High Strangeness might be a brief adventure that feels a bit shallow at times, but it's very easy to digest. Because of the short nature of the game it doesn't waste your time, and it's very easy for anyone -- retro enthusiast or not -- to pick up and play.
High Strangeness was a game I wanted to love, but I ended up just liking it. The fantastic score and solid visuals can't make up for the short experience and that is quite the shame because what is there is really solid. If a sequel is ever considered, I would hope the developers would consider making a longer voyage. Fans of retro RPGs and Action-RPGs will find enjoyment here, but just don't expect it to last very long.
As it stands though, High Strangeness feels like a game that was built around a novel idea and hurried to completion.
High Strangeness is a well constructed game which does a lot of things right with regards to its core mechanics and presentation. Unfortunately the implementation of its main hook is somewhat lackluster, and the game is really a bit short given the asking price. However, a great deal of love has gone into crafting this retro homage. Players who love good old fashioned adventure games won't be disappointed if they give High Strangeness a chance.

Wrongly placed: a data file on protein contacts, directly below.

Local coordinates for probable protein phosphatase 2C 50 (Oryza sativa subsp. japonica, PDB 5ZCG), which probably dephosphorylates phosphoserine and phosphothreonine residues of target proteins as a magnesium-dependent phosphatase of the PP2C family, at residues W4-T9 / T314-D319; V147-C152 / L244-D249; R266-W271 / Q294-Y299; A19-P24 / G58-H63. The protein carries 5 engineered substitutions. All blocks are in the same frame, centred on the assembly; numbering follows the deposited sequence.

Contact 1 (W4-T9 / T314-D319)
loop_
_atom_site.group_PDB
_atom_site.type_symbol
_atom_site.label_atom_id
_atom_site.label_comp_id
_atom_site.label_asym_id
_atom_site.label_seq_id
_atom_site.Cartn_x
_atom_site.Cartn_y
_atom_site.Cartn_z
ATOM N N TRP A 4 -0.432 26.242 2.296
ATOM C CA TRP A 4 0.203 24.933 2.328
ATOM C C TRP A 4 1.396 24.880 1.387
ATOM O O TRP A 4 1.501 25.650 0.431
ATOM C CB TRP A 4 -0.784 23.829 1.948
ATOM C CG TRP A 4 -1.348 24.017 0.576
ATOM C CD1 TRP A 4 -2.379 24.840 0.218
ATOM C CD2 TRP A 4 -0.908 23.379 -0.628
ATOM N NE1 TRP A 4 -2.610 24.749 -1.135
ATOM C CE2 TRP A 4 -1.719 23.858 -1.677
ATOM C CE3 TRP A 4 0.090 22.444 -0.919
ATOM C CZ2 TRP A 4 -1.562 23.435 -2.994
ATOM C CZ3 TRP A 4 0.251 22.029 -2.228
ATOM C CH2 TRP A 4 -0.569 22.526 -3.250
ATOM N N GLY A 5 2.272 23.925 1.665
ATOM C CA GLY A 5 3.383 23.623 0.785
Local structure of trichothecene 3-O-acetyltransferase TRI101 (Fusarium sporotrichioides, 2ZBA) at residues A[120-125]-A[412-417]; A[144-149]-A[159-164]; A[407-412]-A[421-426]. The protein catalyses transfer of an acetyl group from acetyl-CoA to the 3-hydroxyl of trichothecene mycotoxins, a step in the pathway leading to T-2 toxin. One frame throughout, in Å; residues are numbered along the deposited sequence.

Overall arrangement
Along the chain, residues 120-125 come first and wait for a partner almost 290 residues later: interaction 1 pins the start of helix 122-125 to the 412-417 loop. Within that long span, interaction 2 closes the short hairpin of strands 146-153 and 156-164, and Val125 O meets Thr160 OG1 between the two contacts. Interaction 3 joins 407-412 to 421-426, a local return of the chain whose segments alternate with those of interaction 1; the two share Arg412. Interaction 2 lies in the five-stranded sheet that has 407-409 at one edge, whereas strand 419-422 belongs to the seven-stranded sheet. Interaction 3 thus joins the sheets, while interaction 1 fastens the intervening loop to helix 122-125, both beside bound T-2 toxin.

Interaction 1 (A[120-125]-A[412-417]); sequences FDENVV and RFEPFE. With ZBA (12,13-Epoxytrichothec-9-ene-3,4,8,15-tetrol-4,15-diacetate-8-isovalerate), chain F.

There is so much potential with this game, but it just needs work. It feels like a first draft of something that, if taken further, will be something less irritating and more awesome.
Why have simple videogames like Pac-Man and Tetris stood the test of time, while other, more innovating titles have been disappointing at best? The answer is because the potential of these otherwise great ideas has been thrown out of the window and High Strangeness is such a failure. The notion of mixing Zelda-esque puzzle-solving, with the ability to go from an 8-bit world to a 16-bit one could rock the indie community if it was used correctly, but, unfortunately, it wasn't.
All of these factors leave High Strangeness in a place that I find, quite appropriately, strange. Nothing about the game feels incomplete but many aspects of it feel like they weren't fully realized. The game starts off with plenty of compelling story and gameplay ideas, but halfway through the game it feels like the developers stopped developing these ideas and then created a flat line to the end. I don't want to make the second half of the game sound bad, because it really isn't, but I can't deny that it isn't really isn't all that good either.
Anyone trying this will find that the time spent with High Strangeness is indeed interesting, but not for the price-point and it is lacking considering it took five years to make. Games of this ilk, back in the day, were more commonplace and tended to last around 12-15 hours, maybe more depending on the title at hand, and in the case of High Strangeness, which is a game that is set up to be a long and epic quest of discovery, is resolved suddenly, just when things are getting interesting. It is a massive tease of ideas and possibilities that are sadly wasted, never properly fulfilled, likely leaving gamers feeling very hungry. Steven Jenkins does have some interesting ideas and he really should continue developing more because High Strangeness does show promise. Perhaps with a bit more careful planning and more focused management, he can deliver a game that satisfies all his narrative goals, since this seems surprisingly rushed.